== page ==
Finally, manipulator path control should be fully automated in SMF where, for example, rock melts must be transported along smoothly controlled paths (see the discussion of basalt fiber spinning in section 4.2.2). In the manufacture of bearings or fibers where high-speed trajectories are involved, manipulator halts at corners must be avoided by developing better path control strategies. In the near-term, it may be possible to extend the capabilities of the Unimate:PDP-11/40 couple. For every machine proposed for the SMF, including the starting kit extruder, it is simplest to use a coordinate system based on that machine to interact with robot manipulators continuously to redefine forbidden regions and motions. Thus, a major requirement in robot factory assembly is to specify the coordinate systems of the component machines.

Product inspection and quality control. The need for visual methods of inspection and quality control by automata must be defined for each class of SMF product envisioned. For instance, the application of electroforming on the Moon to produce thin-walled fragile shapes, aluminum ribbon extrusion, or internal milling of Shuttle tanks, definitely demands inspection and quality control. Terrestrial automated inspection systems currently are in use at General Motors, Western Electric, General Electric, Lockheed Recognition Systems, Hitachi Corporation, SRI International, and Auto-Place Corporation. A detailed synthesis of the vision requirements for each is given by Van der Brug and Naget (1979). Off-the-shelf television systems with potential for robotics applications already provide measurements to 1 part in 1000 of the height of the TV image, e.g., the EyeCom Automated Parts Measurement System manufactured by Special Data Systems, Inc. in Goleta, California. Finally, the use of fiber optics in quality control, as demonstrated by Systems now in use by Galileo Electronics, Inc., warrants further development.

Advanced functions and recommendations The needs of space manufacturing for automated product modification repair, adjustment and improvement, as well as robot adaptation to emergencies and self-replication, depend in large part on the capabilities of future automata control system and the environment in which they are applied. The hazards of space to human beings are well known, whereas the impact on robot systems is less well understood. Potential dangers include rapid pressure changes, spillage of corrosive fluids or hot melts due to vessel rupture, radiation effects from solar flares (e.g., embrittlement), anomalous orbital accelerative perturbations producing force-sensor errors, and illumination-intensity variations caused by space platform tumbling or nutation (producing visual observation problems such as shadow effects in fiber optics sensors).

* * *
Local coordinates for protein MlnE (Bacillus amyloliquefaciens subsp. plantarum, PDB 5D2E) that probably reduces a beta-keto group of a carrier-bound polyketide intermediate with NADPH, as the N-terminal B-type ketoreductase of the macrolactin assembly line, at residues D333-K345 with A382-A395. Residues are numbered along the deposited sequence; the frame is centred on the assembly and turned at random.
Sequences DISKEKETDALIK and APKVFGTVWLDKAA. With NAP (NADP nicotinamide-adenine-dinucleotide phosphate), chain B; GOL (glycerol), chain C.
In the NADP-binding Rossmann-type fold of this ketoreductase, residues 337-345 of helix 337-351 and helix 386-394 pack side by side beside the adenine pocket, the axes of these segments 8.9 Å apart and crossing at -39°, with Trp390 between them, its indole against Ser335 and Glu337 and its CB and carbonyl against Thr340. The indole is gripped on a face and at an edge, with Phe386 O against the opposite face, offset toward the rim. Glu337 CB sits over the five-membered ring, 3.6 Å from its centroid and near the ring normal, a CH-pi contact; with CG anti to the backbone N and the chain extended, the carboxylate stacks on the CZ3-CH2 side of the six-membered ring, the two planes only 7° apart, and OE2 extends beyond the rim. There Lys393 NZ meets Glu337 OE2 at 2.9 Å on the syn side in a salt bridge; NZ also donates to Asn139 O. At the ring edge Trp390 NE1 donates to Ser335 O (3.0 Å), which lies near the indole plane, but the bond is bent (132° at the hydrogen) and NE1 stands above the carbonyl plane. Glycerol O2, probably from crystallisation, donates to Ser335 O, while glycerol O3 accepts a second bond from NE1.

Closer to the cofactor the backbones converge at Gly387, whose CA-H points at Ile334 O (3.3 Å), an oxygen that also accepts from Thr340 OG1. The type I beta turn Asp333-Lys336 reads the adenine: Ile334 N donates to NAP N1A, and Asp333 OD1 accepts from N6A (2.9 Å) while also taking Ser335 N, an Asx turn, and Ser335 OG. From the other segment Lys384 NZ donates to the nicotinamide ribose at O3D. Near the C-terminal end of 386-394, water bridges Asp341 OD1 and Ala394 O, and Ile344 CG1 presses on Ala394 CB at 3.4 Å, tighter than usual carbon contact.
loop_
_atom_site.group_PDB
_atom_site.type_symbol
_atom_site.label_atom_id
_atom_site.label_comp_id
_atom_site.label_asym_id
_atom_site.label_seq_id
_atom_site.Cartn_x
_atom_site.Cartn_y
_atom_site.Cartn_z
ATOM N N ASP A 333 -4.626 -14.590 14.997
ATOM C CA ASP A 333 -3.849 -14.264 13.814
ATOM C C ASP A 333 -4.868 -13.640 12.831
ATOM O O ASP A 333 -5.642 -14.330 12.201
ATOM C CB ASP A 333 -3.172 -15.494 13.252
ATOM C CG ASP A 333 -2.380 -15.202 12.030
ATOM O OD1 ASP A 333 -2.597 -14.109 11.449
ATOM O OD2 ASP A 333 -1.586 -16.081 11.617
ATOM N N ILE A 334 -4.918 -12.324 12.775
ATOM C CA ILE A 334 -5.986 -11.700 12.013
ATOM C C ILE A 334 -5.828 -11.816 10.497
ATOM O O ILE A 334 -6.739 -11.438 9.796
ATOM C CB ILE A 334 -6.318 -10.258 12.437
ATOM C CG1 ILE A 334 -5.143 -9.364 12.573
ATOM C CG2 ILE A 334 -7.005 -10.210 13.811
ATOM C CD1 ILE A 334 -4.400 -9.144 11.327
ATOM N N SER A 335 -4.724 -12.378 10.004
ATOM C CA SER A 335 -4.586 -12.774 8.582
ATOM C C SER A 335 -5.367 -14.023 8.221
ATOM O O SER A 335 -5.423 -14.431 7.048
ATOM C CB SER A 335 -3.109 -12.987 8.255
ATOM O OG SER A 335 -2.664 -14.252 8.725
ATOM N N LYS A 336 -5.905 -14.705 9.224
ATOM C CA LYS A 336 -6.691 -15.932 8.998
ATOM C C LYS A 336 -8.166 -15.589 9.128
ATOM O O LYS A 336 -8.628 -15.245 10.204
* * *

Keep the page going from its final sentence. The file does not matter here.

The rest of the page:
Robotic intelligence must be vastly increased if these devices are largely to supplant human workers in space. This may be accomplished by deploying a versatile intelligent multipurpose robot or by developing a number of specialized, fixed-action-pattern machines. Multipurpose intelligent robots lie well beyond state-of-the-art robotics technology, yet they still are an important ultimate goal. In the interim, sophisticated fixed-action-pattern robots suitable for restricted task scenarios should be developed. The behavior of such robots would be not entirely different from that of many plants and animals endowed with very sophisticated fixed action patterns or instincts.

Before true machine intelligence can be applied to factories in space, the requirements for automated nonterrestrial manufacturing systems must be determined by an evaluation of the state-of-the-art in this field. A complete and updated computerized library containing abstracts of all available robotics research and applications publications, accessible through ARPANET, should be implemented to enhance automation technology transfer. Among the subject categories which should be emphasized are controls, arm/work envelopes, robot adaptability, applications, and costs. Knowledgeability in the field requires contact with finns listed below to better understand how solutions of the practical problems of today can be extrapolated to help solve those of tomorrow: Unimation, Inc.; Cincinnati Milacron; ASEA, Inc.; Prab Conveyors, Inc.; Planet Corporation; Devilbiss/Trallfa; Nordson Corporation; Binks, Inc.; Thermwood Machinery Corporation; Production Automation Corporation; AutoPlace Company; Modular Machine Company; Seiko Instruments, Inc.;Jones Oglaend Corporation; Fujitsu Fanuc Corporation; Okuma Machinery Corporation; Advanced Robotics Corporation; Hitachi Corporation;and Benson-Varian Corporation.